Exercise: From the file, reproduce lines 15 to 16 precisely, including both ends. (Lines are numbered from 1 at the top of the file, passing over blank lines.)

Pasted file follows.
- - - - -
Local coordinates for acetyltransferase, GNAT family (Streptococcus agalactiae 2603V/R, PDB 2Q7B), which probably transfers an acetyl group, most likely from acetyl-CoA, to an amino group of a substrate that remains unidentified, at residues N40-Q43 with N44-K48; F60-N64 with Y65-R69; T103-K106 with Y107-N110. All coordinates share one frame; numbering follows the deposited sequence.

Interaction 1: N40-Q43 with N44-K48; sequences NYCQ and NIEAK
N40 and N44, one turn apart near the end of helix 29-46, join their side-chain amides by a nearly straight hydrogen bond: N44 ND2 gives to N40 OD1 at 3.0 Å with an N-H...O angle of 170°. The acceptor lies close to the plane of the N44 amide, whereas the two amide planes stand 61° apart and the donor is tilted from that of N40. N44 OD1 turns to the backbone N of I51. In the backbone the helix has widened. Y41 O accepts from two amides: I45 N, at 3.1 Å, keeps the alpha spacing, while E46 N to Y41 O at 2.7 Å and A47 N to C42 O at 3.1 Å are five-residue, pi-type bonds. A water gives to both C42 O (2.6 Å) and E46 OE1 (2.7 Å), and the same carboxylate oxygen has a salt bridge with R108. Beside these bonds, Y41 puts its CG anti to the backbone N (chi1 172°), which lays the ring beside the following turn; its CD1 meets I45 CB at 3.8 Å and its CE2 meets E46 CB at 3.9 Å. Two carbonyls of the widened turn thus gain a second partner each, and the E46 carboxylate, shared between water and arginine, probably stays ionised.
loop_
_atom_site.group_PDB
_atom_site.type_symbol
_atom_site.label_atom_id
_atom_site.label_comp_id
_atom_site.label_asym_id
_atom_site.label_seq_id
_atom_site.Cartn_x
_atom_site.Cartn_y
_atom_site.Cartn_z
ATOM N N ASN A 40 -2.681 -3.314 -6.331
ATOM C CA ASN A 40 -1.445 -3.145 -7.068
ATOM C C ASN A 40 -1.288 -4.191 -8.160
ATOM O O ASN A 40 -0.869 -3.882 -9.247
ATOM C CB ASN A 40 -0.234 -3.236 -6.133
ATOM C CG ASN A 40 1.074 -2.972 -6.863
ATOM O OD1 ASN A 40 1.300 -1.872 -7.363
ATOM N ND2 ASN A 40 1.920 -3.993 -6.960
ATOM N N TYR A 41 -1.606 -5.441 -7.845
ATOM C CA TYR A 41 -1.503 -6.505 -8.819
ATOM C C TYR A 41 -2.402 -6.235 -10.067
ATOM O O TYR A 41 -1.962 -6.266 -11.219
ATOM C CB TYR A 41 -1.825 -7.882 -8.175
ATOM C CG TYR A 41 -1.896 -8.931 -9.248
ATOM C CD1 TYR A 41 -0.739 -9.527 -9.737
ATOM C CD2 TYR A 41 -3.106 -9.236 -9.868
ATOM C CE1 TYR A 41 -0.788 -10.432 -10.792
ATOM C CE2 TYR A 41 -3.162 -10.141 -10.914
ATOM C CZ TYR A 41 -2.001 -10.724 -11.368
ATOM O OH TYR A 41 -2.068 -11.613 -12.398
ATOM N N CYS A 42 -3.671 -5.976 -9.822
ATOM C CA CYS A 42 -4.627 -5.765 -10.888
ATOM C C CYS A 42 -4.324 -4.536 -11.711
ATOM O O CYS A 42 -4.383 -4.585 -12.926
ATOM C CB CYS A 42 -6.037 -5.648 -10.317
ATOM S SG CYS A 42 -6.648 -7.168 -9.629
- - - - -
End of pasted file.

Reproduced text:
ATOM C CA ASN A 40 -1.445 -3.145 -7.068
ATOM C C ASN A 40 -1.288 -4.191 -8.160